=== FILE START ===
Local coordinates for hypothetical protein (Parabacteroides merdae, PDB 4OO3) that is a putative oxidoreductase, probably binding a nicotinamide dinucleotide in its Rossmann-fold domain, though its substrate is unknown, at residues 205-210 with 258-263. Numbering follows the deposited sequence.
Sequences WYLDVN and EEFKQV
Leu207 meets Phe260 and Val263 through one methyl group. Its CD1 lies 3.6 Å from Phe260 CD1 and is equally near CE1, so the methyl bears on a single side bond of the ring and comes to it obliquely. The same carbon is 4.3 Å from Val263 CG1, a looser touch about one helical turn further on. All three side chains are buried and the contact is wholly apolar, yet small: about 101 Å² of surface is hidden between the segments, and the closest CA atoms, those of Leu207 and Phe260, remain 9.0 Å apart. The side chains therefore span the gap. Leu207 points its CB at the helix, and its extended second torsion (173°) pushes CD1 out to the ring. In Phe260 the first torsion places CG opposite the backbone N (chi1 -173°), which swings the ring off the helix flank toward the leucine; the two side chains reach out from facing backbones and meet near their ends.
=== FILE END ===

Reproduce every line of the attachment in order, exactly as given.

Local coordinates for hypothetical protein (Parabacteroides merdae, PDB 4OO3) that is a putative oxidoreductase, probably binding a nicotinamide dinucleotide in its Rossmann-fold domain, though its substrate is unknown, at residues 205-210 with 258-263. Numbering follows the deposited sequence.
Sequences WYLDVN and EEFKQV
Leu207 meets Phe260 and Val263 through one methyl group. Its CD1 lies 3.6 Å from Phe260 CD1 and is equally near CE1, so the methyl bears on a single side bond of the ring and comes to it obliquely. The same carbon is 4.3 Å from Val263 CG1, a looser touch about one helical turn further on. All three side chains are buried and the contact is wholly apolar, yet small: about 101 Å² of surface is hidden between the segments, and the closest CA atoms, those of Leu207 and Phe260, remain 9.0 Å apart. The side chains therefore span the gap. Leu207 points its CB at the helix, and its extended second torsion (173°) pushes CD1 out to the ring. In Phe260 the first torsion places CG opposite the backbone N (chi1 -173°), which swings the ring off the helix flank toward the leucine; the two side chains reach out from facing backbones and meet near their ends.